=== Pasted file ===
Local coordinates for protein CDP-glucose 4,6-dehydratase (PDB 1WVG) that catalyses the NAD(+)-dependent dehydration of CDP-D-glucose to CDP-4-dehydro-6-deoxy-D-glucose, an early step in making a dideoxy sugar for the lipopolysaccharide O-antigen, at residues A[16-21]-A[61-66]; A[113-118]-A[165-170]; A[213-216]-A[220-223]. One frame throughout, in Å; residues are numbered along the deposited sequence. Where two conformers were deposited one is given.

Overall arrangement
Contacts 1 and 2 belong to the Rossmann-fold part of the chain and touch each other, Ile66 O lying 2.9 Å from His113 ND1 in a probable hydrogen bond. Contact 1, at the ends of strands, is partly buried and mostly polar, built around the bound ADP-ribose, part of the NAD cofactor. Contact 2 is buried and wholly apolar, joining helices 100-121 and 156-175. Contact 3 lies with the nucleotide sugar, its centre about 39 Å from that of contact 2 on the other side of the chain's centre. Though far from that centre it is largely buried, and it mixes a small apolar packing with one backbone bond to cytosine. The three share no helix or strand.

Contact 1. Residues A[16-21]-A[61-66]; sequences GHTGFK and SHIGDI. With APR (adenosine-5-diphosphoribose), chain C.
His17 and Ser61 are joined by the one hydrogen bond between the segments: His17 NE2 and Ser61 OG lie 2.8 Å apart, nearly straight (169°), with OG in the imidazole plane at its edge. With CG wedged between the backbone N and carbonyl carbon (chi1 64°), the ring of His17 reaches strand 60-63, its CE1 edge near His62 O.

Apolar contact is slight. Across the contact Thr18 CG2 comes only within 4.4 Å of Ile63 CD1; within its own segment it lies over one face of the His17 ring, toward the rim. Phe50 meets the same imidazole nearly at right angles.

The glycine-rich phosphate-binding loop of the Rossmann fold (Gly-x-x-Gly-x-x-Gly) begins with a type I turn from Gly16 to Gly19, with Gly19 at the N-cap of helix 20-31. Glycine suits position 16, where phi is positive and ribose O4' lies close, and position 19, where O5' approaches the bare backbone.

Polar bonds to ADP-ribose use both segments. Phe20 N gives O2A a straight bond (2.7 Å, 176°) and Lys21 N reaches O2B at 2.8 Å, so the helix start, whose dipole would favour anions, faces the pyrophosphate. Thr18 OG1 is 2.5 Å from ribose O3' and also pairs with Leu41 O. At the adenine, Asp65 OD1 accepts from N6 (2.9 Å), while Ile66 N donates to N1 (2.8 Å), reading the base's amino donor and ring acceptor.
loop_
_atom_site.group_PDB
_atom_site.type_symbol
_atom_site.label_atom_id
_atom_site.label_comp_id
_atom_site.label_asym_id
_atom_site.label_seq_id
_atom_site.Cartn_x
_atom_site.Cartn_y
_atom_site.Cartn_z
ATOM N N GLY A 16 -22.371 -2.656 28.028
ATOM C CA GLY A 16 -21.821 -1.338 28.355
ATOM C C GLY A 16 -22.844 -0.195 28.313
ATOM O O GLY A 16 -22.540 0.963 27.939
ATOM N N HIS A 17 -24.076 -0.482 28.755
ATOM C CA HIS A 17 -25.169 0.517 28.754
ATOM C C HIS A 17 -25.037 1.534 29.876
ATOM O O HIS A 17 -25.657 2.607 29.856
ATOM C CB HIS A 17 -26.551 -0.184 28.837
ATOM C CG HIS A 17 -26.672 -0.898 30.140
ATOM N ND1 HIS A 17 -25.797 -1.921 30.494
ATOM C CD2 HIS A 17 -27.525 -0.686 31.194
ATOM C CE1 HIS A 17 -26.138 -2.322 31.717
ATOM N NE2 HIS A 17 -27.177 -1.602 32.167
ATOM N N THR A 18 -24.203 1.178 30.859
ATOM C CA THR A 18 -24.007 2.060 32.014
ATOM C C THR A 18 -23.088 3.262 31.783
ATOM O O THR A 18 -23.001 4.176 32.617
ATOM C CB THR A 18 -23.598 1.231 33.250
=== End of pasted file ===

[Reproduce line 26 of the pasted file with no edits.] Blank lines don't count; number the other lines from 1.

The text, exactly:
ATOM O O HIS A 17 -25.657 2.607 29.856